Tuesday 3 January 2012

Professor Dalson: Lord of Hell

It was a Friday when Professor Bill Dalson died. He was surrounded by his family, and confirmed his atheism to the last.

He woke up surrounded by fire and brimstone. A demon poked him with a pitchfork.

"Come on," the demon said. "No rest for the wicked."

The Professor sat up, looked around, and then put his head back down on the hot floor.

"No." He replied.

The demon regarded him for a moment, before stabbing him (really quite hard this time) with the pitchfork.

"I said 'come on'", the demon said. "You don't get a choice in the matter."

"It isn't about choice," Dalson said. "There isn't an afterlife, so I can't be here."

"But you are here," the demon said. "I know you are. I can see you."

"That's just anecdotal evidence", the Professor said.

The demon tried prodding, poking and stabbing him with the pitchfork a bit further, but Dalson continued to ignore the demon. Eventually, realising he could do no more, the demon went straight to Satan himself.

After some explaining (which, and let's be honest here, did not go well for the demon, who was trying to do the right thing, but that's Hell for you), Satan arranged for Professor Dalson to be carried directly to him, and his eyes held open with thorns.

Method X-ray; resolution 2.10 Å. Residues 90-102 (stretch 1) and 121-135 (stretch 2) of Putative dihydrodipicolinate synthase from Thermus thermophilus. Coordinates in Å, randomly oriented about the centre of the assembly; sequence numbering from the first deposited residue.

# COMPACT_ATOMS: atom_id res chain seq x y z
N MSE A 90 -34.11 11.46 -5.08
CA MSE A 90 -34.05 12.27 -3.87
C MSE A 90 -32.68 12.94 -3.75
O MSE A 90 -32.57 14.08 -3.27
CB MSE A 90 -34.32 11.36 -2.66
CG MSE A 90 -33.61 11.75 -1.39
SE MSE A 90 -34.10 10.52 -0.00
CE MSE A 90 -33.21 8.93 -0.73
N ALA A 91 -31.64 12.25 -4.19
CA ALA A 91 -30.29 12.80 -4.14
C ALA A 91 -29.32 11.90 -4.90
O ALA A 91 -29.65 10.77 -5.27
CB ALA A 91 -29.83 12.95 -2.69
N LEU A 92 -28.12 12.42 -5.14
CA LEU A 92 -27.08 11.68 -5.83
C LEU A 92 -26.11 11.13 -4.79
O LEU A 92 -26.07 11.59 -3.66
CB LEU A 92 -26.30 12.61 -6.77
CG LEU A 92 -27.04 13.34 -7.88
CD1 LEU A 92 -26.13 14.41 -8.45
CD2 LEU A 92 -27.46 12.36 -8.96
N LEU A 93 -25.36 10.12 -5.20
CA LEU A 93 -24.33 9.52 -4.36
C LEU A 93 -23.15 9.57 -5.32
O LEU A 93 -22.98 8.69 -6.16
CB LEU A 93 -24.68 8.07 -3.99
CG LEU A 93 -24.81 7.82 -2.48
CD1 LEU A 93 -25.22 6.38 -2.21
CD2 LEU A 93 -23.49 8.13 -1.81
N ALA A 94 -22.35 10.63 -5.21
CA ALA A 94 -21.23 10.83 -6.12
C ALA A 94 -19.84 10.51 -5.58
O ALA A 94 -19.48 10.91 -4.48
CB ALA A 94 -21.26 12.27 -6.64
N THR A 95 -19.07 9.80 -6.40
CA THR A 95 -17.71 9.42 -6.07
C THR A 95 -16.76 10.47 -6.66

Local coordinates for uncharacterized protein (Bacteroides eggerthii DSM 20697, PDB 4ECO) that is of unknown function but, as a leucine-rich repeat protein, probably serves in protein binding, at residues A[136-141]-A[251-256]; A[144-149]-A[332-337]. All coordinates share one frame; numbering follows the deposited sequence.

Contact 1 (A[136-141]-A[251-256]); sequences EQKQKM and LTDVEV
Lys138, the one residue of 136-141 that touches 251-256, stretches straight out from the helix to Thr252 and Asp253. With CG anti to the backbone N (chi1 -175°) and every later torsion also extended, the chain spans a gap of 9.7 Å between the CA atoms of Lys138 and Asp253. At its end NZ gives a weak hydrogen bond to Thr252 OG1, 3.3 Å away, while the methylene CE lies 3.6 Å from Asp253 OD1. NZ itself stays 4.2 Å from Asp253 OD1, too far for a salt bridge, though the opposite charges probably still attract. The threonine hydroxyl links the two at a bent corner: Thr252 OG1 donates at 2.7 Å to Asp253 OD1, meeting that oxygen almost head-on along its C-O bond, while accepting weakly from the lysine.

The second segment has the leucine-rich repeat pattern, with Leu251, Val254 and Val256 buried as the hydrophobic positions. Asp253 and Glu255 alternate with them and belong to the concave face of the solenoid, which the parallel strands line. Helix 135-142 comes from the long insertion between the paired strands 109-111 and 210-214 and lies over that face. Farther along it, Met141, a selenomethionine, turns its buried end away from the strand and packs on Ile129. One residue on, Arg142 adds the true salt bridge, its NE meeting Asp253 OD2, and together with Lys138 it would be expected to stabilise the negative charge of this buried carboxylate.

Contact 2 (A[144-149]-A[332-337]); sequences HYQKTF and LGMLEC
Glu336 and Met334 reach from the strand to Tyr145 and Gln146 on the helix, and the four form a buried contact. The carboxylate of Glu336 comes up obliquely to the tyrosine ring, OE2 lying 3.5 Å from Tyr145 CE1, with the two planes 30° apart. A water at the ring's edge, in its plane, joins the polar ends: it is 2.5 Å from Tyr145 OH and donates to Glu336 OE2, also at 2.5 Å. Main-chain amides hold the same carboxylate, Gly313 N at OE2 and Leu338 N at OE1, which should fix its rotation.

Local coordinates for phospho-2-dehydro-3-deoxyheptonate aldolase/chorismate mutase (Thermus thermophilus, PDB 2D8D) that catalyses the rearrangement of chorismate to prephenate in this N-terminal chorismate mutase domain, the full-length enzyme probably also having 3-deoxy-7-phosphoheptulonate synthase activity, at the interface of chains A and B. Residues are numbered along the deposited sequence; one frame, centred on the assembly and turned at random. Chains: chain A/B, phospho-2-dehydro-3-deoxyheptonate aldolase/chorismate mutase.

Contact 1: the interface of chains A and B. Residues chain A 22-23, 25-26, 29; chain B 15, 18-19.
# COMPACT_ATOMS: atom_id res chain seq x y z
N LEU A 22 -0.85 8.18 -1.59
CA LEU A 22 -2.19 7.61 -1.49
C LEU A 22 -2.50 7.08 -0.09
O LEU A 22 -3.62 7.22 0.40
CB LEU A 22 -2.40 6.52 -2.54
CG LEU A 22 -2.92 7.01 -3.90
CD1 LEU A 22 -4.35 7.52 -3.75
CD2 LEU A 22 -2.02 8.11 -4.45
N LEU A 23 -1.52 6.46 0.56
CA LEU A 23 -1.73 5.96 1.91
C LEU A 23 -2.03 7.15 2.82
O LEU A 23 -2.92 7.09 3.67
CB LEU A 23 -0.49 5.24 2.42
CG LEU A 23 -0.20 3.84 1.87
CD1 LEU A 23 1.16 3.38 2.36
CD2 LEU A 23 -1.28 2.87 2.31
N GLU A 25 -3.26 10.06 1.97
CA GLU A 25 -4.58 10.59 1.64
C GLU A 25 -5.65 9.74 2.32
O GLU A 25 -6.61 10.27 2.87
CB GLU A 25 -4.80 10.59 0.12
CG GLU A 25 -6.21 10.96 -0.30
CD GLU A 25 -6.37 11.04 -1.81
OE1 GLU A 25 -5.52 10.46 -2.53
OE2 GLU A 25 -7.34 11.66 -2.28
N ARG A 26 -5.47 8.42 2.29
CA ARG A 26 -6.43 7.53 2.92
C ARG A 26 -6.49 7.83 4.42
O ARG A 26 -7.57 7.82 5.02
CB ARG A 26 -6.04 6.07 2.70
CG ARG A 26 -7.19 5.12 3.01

"Now," Satan said, "You can no longer deny what is directly in front of your face. After all, any kind of science that atheism is a part of means that you should change your belief based on evidence and experience."

"You make a good point," Professor Dalson said, "but how do I know that this is not a dream?"

"Because this is Hell."

"How do I know I'm not dreaming Hell and, indeed, you?" the Professor responded.

"Well," Satan said, growing more annoyed, "how do you I know that I haven't dreamed you?"

"That's my point," said the Professor.

Satan conceded that he had him there, and signed over ownership of Hell to Professor Dalson before retiring to a life of solitude.

And that's how Professor Dalson became the Lord of Hell and how Hell started to run night classes in classic literature.

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